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Finding your passion.

What is a passion? How do we find/pick one?

-- TL;DR: it's not about finding *your* passion, as if there's a right or wrong one to find. it's about finding *a* passion that taps into something deeper about your own development as a person. --

So I created this image last summer - it's nearly every academic discipline studied at a University level.

I can find my passion on this list quickly - music composition. My college degree. But then I remember I applied and was accepted into a degree program as a piano performance major - not composition. Not philosophy. Not psychology or neuroscience. Not behavioral economics or sociology. Not any of these other passions I now have, because they're rooted in my experience as an educator - it was those experiences that shaped my interests, my passions. Specifically, it was my *experiences* that triggered my own personal bio-chemical cocktail, which is where the nature/nurture debate overlaps.

Without an environment where opportunities were afforded me, my experiences would not have triggered that "passion" in music at that infamous age of physical and emotional volatility (aka puberty) where my personal bio-chemical cocktail began to flare up and I sought to find a stasis, or balance, in feelings of both personal accomplishment and social acceptance. Here's the kicker:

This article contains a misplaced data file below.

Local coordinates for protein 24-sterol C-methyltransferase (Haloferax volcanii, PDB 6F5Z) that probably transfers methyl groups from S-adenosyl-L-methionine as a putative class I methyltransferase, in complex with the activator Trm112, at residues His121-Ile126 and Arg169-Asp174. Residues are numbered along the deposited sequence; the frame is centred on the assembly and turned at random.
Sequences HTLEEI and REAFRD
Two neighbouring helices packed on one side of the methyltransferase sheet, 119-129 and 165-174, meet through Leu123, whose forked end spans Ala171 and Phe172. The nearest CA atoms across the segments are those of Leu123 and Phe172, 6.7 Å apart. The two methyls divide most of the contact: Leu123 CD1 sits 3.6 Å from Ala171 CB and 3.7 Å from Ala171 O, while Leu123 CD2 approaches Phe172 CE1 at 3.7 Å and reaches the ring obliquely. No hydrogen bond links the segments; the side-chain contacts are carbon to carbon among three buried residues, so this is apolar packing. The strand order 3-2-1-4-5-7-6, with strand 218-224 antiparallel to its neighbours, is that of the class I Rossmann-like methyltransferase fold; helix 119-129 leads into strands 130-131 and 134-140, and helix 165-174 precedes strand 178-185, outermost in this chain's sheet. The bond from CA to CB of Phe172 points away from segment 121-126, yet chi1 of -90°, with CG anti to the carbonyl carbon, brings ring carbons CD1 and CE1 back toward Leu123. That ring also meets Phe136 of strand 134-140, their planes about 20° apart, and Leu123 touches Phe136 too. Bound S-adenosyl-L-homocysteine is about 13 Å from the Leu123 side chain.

It's very possible that different experiences would not have led me to music but to some other discipline. This is based on an idea rooted in the work of Carl Rogers called Self Theory. Essentially, my personality would have (as it still does) allowed me to find passion in any number of topics besides music because it wasn't the music itself, but the experiences I had with that topic - socially through peer/family experiences, as well as emotionally through personal/reflective experiences - that led me to place value in being a musician (as an ideal identity) and begin shaping my self-image toward that ideal. It wasn't until college that I was afforded the opportunity to consider composition as an ideal but it was my experiences at that time that led me to that new passion.

Unfortunately, you can't just place a kid in an environment where they experience a topic and have that become a passion. Their own bio-chemical cocktail will respond to different experiences differently at different times, even the same experience a year apart. But the more you pay attention to their developing personality and preferences, you can make more informed decisions about what opportunities you choose to provide them. There are too many disciplines and topics for any one person to experience. You do have to choose and it might not always be the right choice. Give yourself grace and find joy in the experiences, even if they don't become a passion.

Click Here to explore the interactive list of university topics (or "passions"):

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